1st Sunday of Lent Year B

Dear all,
How about Camels that live in a zoo. Enjoy the reflection for this coming Sunday.
Fara Wo Milan

1st Sunday of Lent Year B
First Reading: Genesis 9:8‑15
God spoke to Noah and his sons, “See, I establish my Covenant with you, and with your descendants after you; also with every living creature to be found with you, birds, cattle and every wild beast with you: everything that came out of the ark, everything that lives on the earth. I establish my Covenant with you: no thing of flesh shall be swept away again by the waters of the flood. There shall be no flood to destroy the earth again.” God said, “Here is the sign of the Covenant I make between myself and you and every living creature with you for all generations: I set my bow in the clouds and it shall be a sign of the Covenant between me and the earth. When I gather the clouds over the earth and the bow appears in the clouds, I will recall the Covenant between myself and you and every living creature of every kind. And so the waters shall never again become a flood to destroy all things of flesh.” The word of the Lord.

Second Reading: 1 Peter 3:18‑22
Christ himself, innocent though he was, died once for sins, died for the guilty, to lead us to God. In the body he was put to death, in the spirit he was raised to life, and, in the spirit, he went to preach to the spirits in prison. Now it was long ago, when Noah was still building that ark which saved only a small group of eight people by water, and when God was still waiting patiently, that these spirits refused to believe. That water is a type of the baptism which saves you now, and which is not the washing off of physical dirt but a pledge made to God from a good conscience, through the resurrection of Jesus Christ, who has entered heaven and is at God’s right hand, now that he has made the angels and Dominations and Powers his subjects. The word of the Lord.

Gospel: Mark 1:12‑15
The Spirit drove Jesus out into the wilderness and he remained there for forty days, and was tempted by Satan. He was with the wild beasts, and the angels looked after him. After John had been arrested, Jesus went into Galilee. There he proclaimed the Good News from God. “The time has come” he said “and the kingdom of God is close at hand. Repent, and believe the Good News.” The Gospel of the Lord.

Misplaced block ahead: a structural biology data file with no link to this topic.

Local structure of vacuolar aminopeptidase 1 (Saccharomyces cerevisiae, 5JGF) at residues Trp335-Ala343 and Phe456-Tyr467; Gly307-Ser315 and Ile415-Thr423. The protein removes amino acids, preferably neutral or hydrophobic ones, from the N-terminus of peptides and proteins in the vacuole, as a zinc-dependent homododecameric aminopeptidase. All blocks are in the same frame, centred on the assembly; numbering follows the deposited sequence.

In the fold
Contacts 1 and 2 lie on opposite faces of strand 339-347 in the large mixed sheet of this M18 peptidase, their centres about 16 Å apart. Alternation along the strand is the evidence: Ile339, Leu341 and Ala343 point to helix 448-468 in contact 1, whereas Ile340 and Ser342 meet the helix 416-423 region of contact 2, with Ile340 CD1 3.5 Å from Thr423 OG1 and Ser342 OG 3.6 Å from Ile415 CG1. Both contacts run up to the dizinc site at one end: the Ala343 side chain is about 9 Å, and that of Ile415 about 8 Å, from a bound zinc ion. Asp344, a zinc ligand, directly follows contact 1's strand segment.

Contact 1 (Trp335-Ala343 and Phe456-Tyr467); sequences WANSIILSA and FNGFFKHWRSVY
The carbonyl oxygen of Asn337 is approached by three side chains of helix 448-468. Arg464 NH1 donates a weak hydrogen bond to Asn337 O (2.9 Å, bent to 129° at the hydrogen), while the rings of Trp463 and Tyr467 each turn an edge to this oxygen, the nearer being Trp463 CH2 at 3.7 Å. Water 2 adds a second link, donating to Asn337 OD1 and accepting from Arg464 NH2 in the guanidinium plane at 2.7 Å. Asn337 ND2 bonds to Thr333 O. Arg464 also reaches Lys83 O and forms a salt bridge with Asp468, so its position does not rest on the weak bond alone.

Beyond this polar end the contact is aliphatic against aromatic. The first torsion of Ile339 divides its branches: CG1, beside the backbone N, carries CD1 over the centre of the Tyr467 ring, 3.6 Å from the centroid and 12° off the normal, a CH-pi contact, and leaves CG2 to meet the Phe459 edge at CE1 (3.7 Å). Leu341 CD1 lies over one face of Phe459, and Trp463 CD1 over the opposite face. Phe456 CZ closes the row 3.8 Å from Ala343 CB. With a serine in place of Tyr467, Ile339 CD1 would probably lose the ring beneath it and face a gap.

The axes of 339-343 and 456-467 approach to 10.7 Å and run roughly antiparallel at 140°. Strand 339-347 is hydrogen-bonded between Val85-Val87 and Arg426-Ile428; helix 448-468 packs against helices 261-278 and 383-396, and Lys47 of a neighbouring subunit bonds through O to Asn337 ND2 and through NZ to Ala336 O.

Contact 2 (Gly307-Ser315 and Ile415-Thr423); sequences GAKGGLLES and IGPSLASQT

1st Sunday of Lent Year B
Gen. 9:8-15; 1 Peter 3:18-22; Mk. 1:12-15
The start of a new humanity
The first words of the main character of a story are always important; they set the stage for the whole drama. Apart from the fact that today is the first Sunday of Lent which should set the stage for the days that lie ahead, in the gospel of today we read the first words of Jesus: “The time has come and the kingdom of God is close at hand. Repent and believe the Good News”. These first words of Jesus set the stage for his ministry, they are words of invitation to change our lives and believe in the Good News which he brings. In fact, this will be the challenge throughout the forty days of Lent, and in fact, throughout the whole of our lives. The number “forty” is symbolic and indicates that the period must be long enough for a radical change to happen. Temptations will always be present in our lives, anyway, but if we want to choose what God wants then we have to listen to the Spirit of God who leads everyone personally into the desert of his life. And so the call to repentance is a very important call. But are we aware of the fact that there is a desert in our lives?

A mother camel and her baby are talking one day and the baby camel asks, “Mom why have we got these huge three-toed feet?” The mother replies, “To enable us trek across the soft sand of the desert without sinking.” “And why have we got these long, heavy eyelashes?” “To keep the sand out of our eyes on the trips through the desert” replies the mother camel. “And Mom, why have we got these big humps on our backs?” The mother, now a little impatient with the boy replies, “They are there to help us store fat for our long treks across the desert, so we can go without water for long periods.” “OK, I get it!” says the baby camel, “We have huge feet to stop us sinking, long eyelashes to keep the sand from our eyes and humps to store water. Then, Mom, why the heck are we here in the Toronto zoo and not in the Sahara desert?”

Modern life sometimes makes one feel like a camel in a zoo. And like camels in a zoo we need sometimes to go into the desert in order to discover who we truly are and should be. Lent invites us to enter into this kind of desert experience.